Anchor Chart of Multiplication Strategies
Anchor Chart of Multiplication Strategies

Several of the Common Core standards in third-grade math focuses on multiplication. In fact, I would say out of all the things you teach in third-grade math, multiplication is one of the most important ones. But, it doesn’t stop there. It requires you to teach multiplication strategies.

One of the things we teach is the multiplication and division strategies so that students can find answers on their own without having to necessarily memorize the basic multiplication facts. While I believe it is important to memorize multiplication facts, I also feel it’s important to arm a child with these strategies too.

In my classroom we teach the strategies of equal groups, arrays, skip counting with a number line, and repeated addition. I start by creating a large anchor chart and discussing each one individually so students can master each one before moving on to the next one. Then to demonstrate their understanding of each, I have them present it in one of three ways. Whew! That’s what this post is about. Those three ways you can easily have your students present it too (plus, there is an awesome freebie for you to download so you can get started!)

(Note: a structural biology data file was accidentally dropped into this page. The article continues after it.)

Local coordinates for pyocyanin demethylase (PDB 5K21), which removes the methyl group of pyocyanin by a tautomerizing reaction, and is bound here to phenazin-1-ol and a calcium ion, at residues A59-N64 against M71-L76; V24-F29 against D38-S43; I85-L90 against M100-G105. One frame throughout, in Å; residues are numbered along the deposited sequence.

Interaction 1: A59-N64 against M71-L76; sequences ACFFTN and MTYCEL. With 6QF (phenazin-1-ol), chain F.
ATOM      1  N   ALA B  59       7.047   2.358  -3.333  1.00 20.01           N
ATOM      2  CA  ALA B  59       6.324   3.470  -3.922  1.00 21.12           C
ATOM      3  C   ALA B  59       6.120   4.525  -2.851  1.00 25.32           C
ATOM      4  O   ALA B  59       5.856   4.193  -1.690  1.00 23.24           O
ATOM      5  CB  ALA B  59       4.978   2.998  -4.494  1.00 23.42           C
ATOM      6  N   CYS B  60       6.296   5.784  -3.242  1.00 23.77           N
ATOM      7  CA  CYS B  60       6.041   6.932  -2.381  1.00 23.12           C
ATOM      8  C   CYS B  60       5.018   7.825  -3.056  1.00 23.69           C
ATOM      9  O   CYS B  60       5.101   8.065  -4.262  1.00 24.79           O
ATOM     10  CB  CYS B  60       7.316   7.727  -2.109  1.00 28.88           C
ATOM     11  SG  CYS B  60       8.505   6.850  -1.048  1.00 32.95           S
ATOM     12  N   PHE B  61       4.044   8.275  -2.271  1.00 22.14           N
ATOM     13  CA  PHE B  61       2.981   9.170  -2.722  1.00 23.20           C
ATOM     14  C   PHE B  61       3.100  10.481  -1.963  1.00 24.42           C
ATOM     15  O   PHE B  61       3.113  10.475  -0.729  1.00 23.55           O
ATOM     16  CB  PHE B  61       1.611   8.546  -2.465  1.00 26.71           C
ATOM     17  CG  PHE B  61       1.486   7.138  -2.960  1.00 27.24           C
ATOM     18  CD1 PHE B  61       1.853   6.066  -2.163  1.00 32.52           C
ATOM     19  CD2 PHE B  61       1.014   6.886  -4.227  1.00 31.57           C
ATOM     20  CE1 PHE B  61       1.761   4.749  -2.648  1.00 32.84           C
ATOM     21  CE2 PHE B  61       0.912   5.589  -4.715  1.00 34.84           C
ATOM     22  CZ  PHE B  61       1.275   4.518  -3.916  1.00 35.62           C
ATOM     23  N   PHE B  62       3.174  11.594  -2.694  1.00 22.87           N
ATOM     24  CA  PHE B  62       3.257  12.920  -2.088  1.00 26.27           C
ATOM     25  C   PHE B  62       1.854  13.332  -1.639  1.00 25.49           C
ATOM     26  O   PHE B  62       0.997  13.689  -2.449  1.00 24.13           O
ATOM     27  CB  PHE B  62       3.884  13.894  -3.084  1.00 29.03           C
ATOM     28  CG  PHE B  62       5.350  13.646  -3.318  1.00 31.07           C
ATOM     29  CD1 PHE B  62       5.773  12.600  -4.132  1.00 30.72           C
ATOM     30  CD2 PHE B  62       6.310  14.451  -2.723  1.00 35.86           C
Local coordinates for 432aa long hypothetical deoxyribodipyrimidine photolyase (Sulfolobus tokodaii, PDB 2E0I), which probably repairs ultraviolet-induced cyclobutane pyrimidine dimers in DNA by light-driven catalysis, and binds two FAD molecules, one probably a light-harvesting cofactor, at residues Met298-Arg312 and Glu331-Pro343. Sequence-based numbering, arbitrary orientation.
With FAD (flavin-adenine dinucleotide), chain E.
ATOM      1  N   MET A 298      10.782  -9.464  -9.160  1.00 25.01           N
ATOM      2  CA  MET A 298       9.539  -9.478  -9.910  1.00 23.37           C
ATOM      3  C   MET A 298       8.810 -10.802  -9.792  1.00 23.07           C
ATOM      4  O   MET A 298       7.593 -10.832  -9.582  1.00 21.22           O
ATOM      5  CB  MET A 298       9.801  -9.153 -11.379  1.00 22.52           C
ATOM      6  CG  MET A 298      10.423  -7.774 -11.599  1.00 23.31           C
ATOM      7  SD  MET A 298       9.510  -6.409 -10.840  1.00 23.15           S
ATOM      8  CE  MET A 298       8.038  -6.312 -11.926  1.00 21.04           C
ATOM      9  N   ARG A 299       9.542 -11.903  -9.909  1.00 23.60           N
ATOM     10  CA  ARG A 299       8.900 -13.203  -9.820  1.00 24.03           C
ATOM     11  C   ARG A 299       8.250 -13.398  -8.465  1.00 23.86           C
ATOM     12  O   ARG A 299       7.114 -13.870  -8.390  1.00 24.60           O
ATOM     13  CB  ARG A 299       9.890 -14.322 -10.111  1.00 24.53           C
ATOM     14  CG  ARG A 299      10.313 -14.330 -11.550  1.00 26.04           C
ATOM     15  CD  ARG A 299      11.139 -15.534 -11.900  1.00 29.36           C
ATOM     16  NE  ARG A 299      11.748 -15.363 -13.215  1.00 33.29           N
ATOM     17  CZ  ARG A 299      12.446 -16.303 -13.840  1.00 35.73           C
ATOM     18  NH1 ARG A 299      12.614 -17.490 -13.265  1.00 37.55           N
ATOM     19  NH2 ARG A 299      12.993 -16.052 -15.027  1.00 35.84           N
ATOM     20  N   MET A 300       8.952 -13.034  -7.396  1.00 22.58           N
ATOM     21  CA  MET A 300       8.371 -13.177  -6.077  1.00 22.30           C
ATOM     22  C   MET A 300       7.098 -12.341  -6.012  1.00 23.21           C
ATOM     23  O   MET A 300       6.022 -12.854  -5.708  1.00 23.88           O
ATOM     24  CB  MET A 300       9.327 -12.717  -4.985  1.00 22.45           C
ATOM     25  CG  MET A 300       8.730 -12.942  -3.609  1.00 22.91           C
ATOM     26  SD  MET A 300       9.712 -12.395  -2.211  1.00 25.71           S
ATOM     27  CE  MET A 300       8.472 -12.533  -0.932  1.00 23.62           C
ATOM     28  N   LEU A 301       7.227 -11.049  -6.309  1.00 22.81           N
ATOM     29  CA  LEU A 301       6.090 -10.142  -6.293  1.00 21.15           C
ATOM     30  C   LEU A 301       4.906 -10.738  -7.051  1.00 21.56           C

One way that I have had students present their understanding of the multiplication strategies is by creating a mobile. I simply take a few stars and add different multiplication facts on them so each student has a different fact (this is a great way to differentiate too). Then I give them larger stars on colored paper (or they can color it themselves) labeled with the strategies. Each student demonstrates the fact they received with each strategy. We use string and attach it to a paper plate that is folded in half. Students can decorate their mobile.

Another option to have students present their understanding of the multiplication strategies is by having them create a hot air balloon with the strategies demonstrated there. You grab four pieces of colored paper and take cut it to the shape of a hot air balloon. After students have modeled the strategies on them, fold them in half and glue them back to back, making a 3D balloon. I use a toilet paper roll for the “basket” and have students write the fact they’re representing on it. Then just attach it all with string. Voila, another cute math project that can be used as an assessment (and is fun)!


Grab your free Multiplication Strategies Hot Air Balloon Activity by clicking here. The other two (the mobile with stars and the four-door foldable) are found here on Teachers Pay Teachers FREE as part of my multiplication and division math workshop unit.

The final (but I’m sure we could come up with more ideas!) way that students can present multiplication strategies (and my favorite way) is with this 4 door foldable. In this representation, students glue their multiplication fact in the middle of the foldable, where the diamond is. Then they represent that fact in the four strategies on the outside. On the inside, they write the definition of those strategies. On the back (not pictured) it asks students what representation they think is the best and why. They have to justify their answer.

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